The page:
Video appearing on large objects is nothing new. For decades, Times Square in New York has had video monitors on the sides of buildings. What is becoming more common, with the advent of stronger projectors, is making the building itself a screen.
In a process called projection mapping, a 3D model of a building is made, then this model or map is entered into special software that allows video designers to “wrap” images that are projected back onto the original surface. This requires very high resolution, high lumen projectors and often more than one projector to cover a large surface. The result is a stunningly clear image and new levels of creativity.
The Disney Way
When it comes to creativity and innovation, the Walt Disney Company often leads the way. We spoke with Chuck Davis, Principal Technical Director at Creative Entertainment for Walt Disney Parks and Resorts, and he told us that the concept was actually born in Disneyland.
Disney pioneered the process of taking specific imagery that is designed to highlight or augment or work with the surface that it's projected onto.
There are three singing statue busts in the Haunted Mansion, which debuted in 1969. Originally the illusion was done by projecting a head shot of the singer that was perfectly cut out to match the surface. Chuck tells us, "Disney pioneered the process of taking specific imagery that is designed to highlight or augment or work with the surface that it's projected onto. Walt Disney Imagineering has been working on this for a long time.”
Fast Forward to the present and Disneyland’s 60th Anniversary Celebration. The creative team took 18 months to develop a fully immersive outdoor show called “Disneyland Forever”. Davis says, “We wanted to tell the story of what Disneyland was about. We projection mapped on the castle with super high accuracy.” But because of the way Disneyland is laid out, not every guest can see it during the fireworks show, so he tells us that they projection map onto “It’s a Small World” and even the 80 ft high Matterhorn. Davis continues, “We projection mapped the entirety of Main Street. Each block is a 4K shot, so literally Main Street is a 16K video image.”
Erik Koehler is the Senior Video Designer for Creative Entertainment at Walt Disney Parks and Resorts. He gives us the technical specs on the hardware: “Those are all separate systems and we tried to keep all the pixel densities similar across all the surfaces. It requires three totally different systems with totally different lenses to achieve that.” Koehler tells us that all of the projectors are by Christie. They chose the Boxer 4K30 for the Matterhorn. There are four Roadster HD20K-J's to cover the castle. Main Street is longer but the throw is shorter so they use 14 projectors.
A Green What?
Both men say they the key to the process is the Hippotizer from Green Hippo). This is the processor that seams the images together and software that allows for the creation of 2D images laid over large 3D objects.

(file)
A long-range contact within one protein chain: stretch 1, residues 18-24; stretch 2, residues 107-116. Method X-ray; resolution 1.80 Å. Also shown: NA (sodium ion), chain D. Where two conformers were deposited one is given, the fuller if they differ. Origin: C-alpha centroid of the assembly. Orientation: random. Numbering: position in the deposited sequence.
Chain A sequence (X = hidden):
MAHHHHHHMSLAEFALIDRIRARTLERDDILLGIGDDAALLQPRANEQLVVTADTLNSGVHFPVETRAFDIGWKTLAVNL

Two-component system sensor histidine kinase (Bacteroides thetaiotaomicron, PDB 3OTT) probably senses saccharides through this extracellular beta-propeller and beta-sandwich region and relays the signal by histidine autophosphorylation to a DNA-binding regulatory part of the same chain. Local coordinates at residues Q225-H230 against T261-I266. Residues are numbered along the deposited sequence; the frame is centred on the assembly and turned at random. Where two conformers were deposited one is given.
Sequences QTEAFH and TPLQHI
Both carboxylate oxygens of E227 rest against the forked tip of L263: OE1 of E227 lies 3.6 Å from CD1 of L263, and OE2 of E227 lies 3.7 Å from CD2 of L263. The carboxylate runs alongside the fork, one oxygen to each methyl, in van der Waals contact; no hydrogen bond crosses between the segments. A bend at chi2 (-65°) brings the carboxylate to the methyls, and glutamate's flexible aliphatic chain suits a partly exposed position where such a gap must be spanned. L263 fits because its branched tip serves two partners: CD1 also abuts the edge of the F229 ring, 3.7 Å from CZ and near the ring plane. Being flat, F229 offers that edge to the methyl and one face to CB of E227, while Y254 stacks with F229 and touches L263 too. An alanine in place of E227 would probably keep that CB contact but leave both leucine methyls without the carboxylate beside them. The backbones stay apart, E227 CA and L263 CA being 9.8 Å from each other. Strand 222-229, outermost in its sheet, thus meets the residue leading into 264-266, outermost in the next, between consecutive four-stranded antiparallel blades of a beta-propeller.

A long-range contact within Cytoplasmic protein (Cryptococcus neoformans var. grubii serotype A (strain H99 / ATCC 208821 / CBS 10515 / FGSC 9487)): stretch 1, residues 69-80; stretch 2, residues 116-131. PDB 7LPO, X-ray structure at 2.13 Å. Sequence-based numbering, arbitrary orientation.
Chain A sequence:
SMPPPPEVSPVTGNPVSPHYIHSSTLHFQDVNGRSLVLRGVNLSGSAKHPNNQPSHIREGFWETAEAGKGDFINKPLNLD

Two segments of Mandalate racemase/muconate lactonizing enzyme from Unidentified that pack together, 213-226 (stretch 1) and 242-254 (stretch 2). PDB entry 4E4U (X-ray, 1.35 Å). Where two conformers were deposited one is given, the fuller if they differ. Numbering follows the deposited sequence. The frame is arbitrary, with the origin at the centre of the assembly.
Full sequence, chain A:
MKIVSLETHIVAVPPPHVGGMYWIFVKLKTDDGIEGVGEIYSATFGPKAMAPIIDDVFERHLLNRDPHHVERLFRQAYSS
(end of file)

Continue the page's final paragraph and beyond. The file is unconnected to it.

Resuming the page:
Chuck Davis says that there are three ways to think about the process, “We can just project on the object like it's a flat screen. We put textures and things on there. Second, using the Hippo itself to do shrink wrap, we can take a 2D image, project it onto the model detail and then we can start moving it around.”
Additionally, he says they can add barriers within the animation to make objects appear to follow the building’s exterior. “There's a scene in the show where balloons start popping up. They are flying in the air and they bounce off the contours. They bounce off a ramp, bounce off the veranda and one hits a little bit of the turret and then flies off into the air.” Davis continues, “The third thing we can do, that people are most amazed by, is that we can animate in 3D on a 3D and it looks like the building is doing something that it can't do. It looks like it's getting squashed or blown up or flipping over or doing crazy things. We play with your eye and trick you into believing that these crazy things are happening.”
Erik Koehler designs the systems and he says that the greatest limitation they face is the size of the images and the speed of their processors, “The size of that file is the tricky part. You can't go too big because then it becomes too burdensome on the video server to playback live.”
Look East to the Future
Davis and Koehler say that what we’ve seen at Disneyland is just the beginning. Their team is working on 4K resolution they are moving that way very rapidly. Chuck Davis says, “We're opening a new park in Shanghai. It features the largest castle ever built. We’re working on a show that will have 18 4K projectors. It’s the largest canvas that we've ever projected on in terms of pixels. Green Hippo has never done anything this large and they are the king of the industry.”
Jeff Chaves was trained in video production in the Army and has been involved in the industry for more than 27 years. He and his wife run Grace Pictures Inc.